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ERIC Number: EJ1112884
Record Type: Journal
Publication Date: 2016
Pages: 14
Abstractor: As Provided
ISSN: ISSN-0729-4360
Confronting Gender Inequality in a Business School
Reilly, Amanda; Jones, Deborah; Rey Vasquez, Carla; Krisjanous, Jayne
Higher Education Research and Development, v35 n5 p1025-1038 2016
This study, set in a New Zealand Business School, takes an integrative view of the university as an "inequality regime" Acker, J. (2006b). Inequality regimes: Gender, class and race in organizations. "Gender and Society," 20(4), 441-464 including all types of women staff: academic women in permanent positions, academics on casual contracts and administrative staff. This approach contrasts with most studies of gender in higher education, which focus on academics, and often on the most senior academic roles. The business school, too, is under-researched in the literature of gender and higher education and we argue that these institutions constitute a particularly "chilly climate" for women. The project discussed here was designed as participatory action research, but we found both participation and action difficult to accomplish. We reflect on how these difficulties resonate with the wider problem of confronting gender inequality in a "chilly climate," and ask why further change is hard. We collected primary data from focus group interviews and a survey, and critically reflected on the process of data collection. Secondary data, including university reports and policies and national legislation, were also collected as part of the context of the School inequality regime. We analysed our data using Acker's categories: the "visibility of inequality," the "legitimacy of inequality" and "mechanisms of control and compliance." We found barriers to change both within and beyond the Business School itself. These included the low organisational priority given to gender equality, which in turn reflected a weak external regulatory environment. At the same time we found a lack of solidarity between women within the School, which we attributed partly to class-based differences. Organisational activism is difficult in this context, where gender inequality is both invisible and legitimated, reflecting a post-feminist mood of "gender fatigue."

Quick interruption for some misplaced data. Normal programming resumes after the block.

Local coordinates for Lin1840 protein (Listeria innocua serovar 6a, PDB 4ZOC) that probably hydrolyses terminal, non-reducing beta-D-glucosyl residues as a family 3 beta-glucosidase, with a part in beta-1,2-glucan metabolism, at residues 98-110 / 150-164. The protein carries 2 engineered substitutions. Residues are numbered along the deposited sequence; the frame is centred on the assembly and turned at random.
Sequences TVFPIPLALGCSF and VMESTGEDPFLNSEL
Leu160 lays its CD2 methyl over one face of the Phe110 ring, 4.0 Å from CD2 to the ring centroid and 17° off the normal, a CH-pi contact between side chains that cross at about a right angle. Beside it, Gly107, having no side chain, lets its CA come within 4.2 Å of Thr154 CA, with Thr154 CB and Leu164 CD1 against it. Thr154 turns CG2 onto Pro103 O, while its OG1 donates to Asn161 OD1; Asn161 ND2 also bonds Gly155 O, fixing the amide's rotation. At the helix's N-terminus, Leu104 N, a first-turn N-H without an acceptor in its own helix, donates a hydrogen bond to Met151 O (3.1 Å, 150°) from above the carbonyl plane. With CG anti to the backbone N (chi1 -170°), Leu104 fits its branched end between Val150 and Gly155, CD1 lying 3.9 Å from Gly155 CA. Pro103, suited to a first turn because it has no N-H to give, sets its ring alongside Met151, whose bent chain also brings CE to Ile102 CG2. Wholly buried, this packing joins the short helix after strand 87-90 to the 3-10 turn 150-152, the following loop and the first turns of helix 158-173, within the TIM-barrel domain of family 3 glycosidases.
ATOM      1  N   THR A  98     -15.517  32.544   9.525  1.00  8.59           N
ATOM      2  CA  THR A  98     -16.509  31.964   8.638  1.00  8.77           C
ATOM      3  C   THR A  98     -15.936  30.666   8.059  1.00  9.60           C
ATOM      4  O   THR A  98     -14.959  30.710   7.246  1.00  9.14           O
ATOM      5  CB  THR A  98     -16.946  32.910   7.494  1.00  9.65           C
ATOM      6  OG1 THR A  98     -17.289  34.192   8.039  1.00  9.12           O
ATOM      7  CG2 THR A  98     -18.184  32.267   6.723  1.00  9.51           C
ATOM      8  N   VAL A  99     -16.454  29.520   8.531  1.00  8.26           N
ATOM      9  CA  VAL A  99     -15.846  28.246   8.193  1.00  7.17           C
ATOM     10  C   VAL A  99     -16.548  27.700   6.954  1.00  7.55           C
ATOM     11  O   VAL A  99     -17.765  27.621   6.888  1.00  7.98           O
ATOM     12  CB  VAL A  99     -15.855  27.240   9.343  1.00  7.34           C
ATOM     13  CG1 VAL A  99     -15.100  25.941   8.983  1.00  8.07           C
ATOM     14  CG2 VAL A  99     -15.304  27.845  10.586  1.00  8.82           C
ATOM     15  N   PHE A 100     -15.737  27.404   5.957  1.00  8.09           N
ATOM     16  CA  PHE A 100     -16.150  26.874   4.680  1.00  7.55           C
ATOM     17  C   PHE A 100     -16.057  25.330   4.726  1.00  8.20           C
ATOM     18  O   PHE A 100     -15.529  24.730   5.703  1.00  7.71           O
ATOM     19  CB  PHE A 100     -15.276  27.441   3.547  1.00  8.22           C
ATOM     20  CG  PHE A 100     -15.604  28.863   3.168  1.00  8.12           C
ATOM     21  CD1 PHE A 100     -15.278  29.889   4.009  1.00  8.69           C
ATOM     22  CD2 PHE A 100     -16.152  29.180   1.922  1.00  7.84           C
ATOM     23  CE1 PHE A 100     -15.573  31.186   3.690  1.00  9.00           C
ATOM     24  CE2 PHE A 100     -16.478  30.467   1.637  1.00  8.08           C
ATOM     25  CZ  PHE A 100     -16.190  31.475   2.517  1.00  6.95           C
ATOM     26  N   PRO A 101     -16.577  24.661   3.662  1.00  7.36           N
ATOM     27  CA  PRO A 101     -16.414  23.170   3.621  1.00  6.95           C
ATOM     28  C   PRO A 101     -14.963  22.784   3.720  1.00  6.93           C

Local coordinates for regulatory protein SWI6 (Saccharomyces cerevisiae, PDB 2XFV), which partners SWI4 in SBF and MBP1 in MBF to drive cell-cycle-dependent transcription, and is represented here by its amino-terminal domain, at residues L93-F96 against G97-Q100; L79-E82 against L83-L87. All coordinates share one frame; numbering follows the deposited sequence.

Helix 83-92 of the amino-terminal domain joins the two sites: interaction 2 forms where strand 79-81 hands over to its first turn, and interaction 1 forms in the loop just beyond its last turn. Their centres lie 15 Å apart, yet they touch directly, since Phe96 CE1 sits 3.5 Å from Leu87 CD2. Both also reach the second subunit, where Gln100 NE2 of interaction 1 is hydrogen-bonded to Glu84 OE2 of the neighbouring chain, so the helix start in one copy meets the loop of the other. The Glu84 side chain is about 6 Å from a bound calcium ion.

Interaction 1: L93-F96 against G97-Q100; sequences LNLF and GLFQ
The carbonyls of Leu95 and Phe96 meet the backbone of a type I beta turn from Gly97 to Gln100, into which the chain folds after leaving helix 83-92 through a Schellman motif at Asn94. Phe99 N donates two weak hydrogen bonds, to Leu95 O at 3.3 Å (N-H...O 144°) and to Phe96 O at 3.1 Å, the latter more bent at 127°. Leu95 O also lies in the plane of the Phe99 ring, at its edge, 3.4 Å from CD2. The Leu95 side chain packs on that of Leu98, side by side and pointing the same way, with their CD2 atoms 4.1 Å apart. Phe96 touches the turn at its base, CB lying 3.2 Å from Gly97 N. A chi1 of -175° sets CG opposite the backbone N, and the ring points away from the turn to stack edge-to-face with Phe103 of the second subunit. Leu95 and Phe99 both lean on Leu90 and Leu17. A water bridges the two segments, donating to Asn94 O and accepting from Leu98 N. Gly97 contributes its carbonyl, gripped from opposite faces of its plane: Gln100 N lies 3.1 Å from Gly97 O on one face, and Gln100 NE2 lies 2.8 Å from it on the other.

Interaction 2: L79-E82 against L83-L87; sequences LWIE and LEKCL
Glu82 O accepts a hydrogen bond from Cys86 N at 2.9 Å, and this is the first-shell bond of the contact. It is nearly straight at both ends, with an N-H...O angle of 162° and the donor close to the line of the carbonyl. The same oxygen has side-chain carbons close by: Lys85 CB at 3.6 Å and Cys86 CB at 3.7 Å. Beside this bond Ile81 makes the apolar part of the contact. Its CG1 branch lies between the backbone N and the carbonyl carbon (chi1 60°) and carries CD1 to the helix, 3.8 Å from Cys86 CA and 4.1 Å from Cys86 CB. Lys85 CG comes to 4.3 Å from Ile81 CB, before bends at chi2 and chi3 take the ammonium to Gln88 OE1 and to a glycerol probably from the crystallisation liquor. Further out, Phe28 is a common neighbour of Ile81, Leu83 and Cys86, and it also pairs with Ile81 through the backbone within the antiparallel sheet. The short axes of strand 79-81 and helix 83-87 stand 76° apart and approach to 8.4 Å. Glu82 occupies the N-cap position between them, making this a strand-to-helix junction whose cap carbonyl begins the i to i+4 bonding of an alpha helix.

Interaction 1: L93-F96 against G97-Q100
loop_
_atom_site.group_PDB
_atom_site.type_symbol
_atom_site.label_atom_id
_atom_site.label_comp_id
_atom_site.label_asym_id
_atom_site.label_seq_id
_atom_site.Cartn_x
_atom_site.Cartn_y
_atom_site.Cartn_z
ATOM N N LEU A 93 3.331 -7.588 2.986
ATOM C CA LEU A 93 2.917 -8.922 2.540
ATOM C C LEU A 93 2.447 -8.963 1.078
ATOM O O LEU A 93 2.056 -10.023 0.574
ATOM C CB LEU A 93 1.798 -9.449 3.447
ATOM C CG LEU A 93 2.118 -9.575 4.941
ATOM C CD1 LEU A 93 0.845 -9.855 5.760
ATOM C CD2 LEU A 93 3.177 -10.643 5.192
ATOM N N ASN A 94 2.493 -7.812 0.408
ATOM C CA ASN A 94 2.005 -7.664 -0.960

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Publication Type: Journal Articles; Reports - Research
Education Level: Higher Education; Postsecondary Education
Audience: N/A
Language: English
Sponsor: N/A
Authoring Institution: N/A
Identifiers - Location: New Zealand
Grant or Contract Numbers: N/A